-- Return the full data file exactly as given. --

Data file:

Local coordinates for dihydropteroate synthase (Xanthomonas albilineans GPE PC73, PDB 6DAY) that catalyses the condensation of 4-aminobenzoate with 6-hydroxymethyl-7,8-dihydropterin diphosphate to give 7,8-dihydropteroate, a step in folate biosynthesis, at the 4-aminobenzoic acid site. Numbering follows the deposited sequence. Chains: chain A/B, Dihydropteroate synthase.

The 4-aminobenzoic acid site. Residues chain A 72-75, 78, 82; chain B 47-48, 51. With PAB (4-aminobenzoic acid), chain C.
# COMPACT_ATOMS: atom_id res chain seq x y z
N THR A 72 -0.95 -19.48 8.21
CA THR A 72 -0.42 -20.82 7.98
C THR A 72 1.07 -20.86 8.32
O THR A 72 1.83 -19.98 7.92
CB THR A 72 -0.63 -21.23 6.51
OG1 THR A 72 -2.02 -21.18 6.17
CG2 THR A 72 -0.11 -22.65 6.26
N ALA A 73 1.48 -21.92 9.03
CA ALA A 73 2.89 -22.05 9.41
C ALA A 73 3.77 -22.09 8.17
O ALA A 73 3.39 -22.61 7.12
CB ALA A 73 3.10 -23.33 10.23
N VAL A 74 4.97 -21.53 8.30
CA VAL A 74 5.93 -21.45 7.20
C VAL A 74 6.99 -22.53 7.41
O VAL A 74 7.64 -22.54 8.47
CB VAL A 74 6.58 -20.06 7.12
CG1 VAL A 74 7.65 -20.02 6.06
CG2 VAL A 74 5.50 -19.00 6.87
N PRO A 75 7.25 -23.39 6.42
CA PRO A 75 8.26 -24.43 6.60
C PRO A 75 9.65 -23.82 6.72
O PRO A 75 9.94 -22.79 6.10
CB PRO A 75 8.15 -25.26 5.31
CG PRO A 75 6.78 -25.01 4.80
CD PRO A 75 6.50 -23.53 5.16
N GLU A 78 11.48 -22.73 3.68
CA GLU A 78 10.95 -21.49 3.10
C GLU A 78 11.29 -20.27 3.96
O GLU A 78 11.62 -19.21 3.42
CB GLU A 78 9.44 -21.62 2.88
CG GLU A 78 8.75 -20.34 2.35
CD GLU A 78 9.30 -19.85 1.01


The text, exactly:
Local coordinates for dihydropteroate synthase (Xanthomonas albilineans GPE PC73, PDB 6DAY) that catalyses the condensation of 4-aminobenzoate with 6-hydroxymethyl-7,8-dihydropterin diphosphate to give 7,8-dihydropteroate, a step in folate biosynthesis, at the 4-aminobenzoic acid site. Numbering follows the deposited sequence. Chains: chain A/B, Dihydropteroate synthase.

The 4-aminobenzoic acid site. Residues chain A 72-75, 78, 82; chain B 47-48, 51. With PAB (4-aminobenzoic acid), chain C.
# COMPACT_ATOMS: atom_id res chain seq x y z
N THR A 72 -0.95 -19.48 8.21
CA THR A 72 -0.42 -20.82 7.98
C THR A 72 1.07 -20.86 8.32
O THR A 72 1.83 -19.98 7.92
CB THR A 72 -0.63 -21.23 6.51
OG1 THR A 72 -2.02 -21.18 6.17
CG2 THR A 72 -0.11 -22.65 6.26
N ALA A 73 1.48 -21.92 9.03
CA ALA A 73 2.89 -22.05 9.41
C ALA A 73 3.77 -22.09 8.17
O ALA A 73 3.39 -22.61 7.12
CB ALA A 73 3.10 -23.33 10.23
N VAL A 74 4.97 -21.53 8.30
CA VAL A 74 5.93 -21.45 7.20
C VAL A 74 6.99 -22.53 7.41
O VAL A 74 7.64 -22.54 8.47
CB VAL A 74 6.58 -20.06 7.12
CG1 VAL A 74 7.65 -20.02 6.06
CG2 VAL A 74 5.50 -19.00 6.87
N PRO A 75 7.25 -23.39 6.42
CA PRO A 75 8.26 -24.43 6.60
C PRO A 75 9.65 -23.82 6.72
O PRO A 75 9.94 -22.79 6.10
CB PRO A 75 8.15 -25.26 5.31
CG PRO A 75 6.78 -25.01 4.80
CD PRO A 75 6.50 -23.53 5.16
N GLU A 78 11.48 -22.73 3.68
CA GLU A 78 10.95 -21.49 3.10
C GLU A 78 11.29 -20.27 3.96
O GLU A 78 11.62 -19.21 3.42
CB GLU A 78 9.44 -21.62 2.88
CG GLU A 78 8.75 -20.34 2.35
CD GLU A 78 9.30 -19.85 1.01